• A white-box algorithm is completely immune to side-channel attacks. white-box cryptography http://www.whiteboxcrypto.com/ . White-box cryptographic algorithms are designed such that, even if the attacker knows everything about the system, including the keys for the hardware he has in his hand, he still cannot break the rest of the system. This was widely believed to be impossible, until ephemeral encryption keys, public key encryption, and public key signature authentication was developed. There have been some promising breakthroughs in and algorithms that seem to show that algorithms with useful white-box cryptographic properties are possible, and a few have already been useful in practice: (Public-key authentication using some certificate authority's public key happens every time a web browser accesses a "https://" website). (Ephemeral encryption happens every time a laptop or smartphone communicates with a recent WiFi access point). Unfortunately, we do not yet have a practical white-box algorithm for lots of other things we would like to do.

• various techniques such as shuffling, dummy operations, etc. to make timing and power side-channel attacks more expensive and less likely to succeed

* Stottinger, Malipatlolla, Tian. "Survey of Methods to Improve Side-Channel Resistance on Partial Reconfigurable Platforms." doi: 10.1007/978-3-642-16767-6_4

• tamper resistance to make probing attacks more expensive and less likely to succeed.

• When you say "isochronous -- i.e., with data-independent runtime", do you mean variable/random time but not based on secret data, or do you mean constant time (i.e. exactly the same number of time units)? – Joost Nov 24 '16 at 9:09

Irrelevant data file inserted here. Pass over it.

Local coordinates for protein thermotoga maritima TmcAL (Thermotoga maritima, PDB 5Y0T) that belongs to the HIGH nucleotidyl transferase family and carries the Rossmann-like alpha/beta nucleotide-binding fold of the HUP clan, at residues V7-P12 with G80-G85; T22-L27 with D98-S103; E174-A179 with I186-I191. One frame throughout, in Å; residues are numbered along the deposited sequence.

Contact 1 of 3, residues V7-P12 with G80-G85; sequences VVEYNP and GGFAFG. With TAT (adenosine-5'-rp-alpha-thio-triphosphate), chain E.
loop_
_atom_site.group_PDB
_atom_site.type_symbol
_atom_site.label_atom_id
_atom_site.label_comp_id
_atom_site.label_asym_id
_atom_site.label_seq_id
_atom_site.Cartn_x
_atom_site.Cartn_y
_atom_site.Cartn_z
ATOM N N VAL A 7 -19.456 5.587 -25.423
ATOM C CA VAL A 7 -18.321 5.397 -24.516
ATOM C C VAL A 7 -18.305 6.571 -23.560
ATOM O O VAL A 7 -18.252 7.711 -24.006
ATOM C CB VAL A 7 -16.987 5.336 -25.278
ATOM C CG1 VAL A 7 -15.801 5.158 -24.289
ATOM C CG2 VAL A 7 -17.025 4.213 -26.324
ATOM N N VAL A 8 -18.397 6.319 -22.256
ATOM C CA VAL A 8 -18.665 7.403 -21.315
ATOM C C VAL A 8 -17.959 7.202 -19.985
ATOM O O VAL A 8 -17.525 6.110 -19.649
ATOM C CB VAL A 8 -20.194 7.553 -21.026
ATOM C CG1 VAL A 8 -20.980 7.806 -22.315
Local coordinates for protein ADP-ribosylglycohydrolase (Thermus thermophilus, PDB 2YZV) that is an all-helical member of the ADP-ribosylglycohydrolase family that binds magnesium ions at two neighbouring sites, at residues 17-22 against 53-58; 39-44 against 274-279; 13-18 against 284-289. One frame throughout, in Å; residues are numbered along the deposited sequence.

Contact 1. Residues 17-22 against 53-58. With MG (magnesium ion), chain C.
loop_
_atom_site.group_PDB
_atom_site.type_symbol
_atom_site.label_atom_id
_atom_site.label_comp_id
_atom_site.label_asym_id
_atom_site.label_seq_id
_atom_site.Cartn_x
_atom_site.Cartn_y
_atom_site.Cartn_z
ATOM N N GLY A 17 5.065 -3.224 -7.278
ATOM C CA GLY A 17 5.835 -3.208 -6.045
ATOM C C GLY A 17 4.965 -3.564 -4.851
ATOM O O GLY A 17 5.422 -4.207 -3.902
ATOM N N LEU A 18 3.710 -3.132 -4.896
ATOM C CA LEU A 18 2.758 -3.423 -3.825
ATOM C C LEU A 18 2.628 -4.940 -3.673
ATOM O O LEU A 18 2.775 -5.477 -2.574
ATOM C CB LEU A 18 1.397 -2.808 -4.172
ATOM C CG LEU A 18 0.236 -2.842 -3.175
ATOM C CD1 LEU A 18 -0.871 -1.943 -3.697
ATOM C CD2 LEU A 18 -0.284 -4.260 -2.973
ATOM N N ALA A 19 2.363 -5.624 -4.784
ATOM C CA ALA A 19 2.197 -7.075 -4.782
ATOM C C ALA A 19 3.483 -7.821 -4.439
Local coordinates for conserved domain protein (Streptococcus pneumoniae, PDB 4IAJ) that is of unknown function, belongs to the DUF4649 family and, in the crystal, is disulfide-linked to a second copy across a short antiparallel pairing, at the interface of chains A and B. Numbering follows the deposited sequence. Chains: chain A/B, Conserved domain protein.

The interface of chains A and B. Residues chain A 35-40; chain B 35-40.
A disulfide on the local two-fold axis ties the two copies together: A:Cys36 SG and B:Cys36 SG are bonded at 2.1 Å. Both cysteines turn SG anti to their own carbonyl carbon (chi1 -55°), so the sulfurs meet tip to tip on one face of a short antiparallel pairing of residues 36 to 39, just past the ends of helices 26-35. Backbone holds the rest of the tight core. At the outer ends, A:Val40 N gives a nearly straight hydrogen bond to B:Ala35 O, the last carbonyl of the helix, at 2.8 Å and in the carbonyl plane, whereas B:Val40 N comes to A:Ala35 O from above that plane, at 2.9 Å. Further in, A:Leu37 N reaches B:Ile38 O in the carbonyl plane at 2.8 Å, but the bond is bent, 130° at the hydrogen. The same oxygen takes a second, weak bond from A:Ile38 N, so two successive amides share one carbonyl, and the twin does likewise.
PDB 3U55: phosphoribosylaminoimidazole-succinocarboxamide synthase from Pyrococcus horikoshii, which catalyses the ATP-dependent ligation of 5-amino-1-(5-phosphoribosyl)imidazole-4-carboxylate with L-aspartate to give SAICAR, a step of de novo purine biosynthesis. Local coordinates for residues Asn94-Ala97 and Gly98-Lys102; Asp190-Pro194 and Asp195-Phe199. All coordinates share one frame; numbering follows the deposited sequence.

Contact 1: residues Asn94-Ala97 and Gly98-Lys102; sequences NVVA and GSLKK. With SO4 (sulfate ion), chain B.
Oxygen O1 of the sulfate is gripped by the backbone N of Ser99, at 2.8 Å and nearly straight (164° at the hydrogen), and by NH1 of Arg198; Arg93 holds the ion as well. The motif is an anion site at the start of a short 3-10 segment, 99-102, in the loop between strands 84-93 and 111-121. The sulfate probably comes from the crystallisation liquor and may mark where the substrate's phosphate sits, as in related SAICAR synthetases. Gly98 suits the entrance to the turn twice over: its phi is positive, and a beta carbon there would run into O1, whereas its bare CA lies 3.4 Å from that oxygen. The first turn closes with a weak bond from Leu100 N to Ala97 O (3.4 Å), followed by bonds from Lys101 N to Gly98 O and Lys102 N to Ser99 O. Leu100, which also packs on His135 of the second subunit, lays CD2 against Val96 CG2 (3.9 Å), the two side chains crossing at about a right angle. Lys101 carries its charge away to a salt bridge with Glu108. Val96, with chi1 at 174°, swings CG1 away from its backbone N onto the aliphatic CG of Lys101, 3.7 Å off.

• @Joost: I was thinking about the many systems that, every time some sensitive inner cryptographic function is used, that function always runs for exactly the same number of clock cycles. I thought the link in this answer would make it clear that such isochronous functions completely defeat timing attacks, in a ways that "add some random delay" is still vulnerable. – David Cary Nov 24 '16 at 19:26
• Right. There's another class of functions, though; those that are not vulnerable to timing attacks, but still take a varying amount of time (e.g. due to some rejection sampling from a PRG). My comment stems from the fact that there does not seem to be a clear word to describe such functions. – Joost Nov 24 '16 at 19:45

As others mentioned side-channel attacks are an issue of algorithm implementation.

djb implemented a full suit of cryptographic primitives specifically with side-channel resistance in mind.

The idea is to prevent infromation flow from your secrets (private keys, messages, etc.) to those pieces of hardware which can be easily attacked, like CPU branch predictors, caches, TLBs, etc. You can read in detail here.

• The question specifically asked about scan-chain based side channel attacks; are you saying that djb's implementation protects against those attacks? – poncho Jul 3 '17 at 15:51
• While it is an implementation issue at heart, it is true that an algorithm can be designed such that implementations free of side-channel attacks are more practical and performant. – forest Feb 23 '18 at 4:57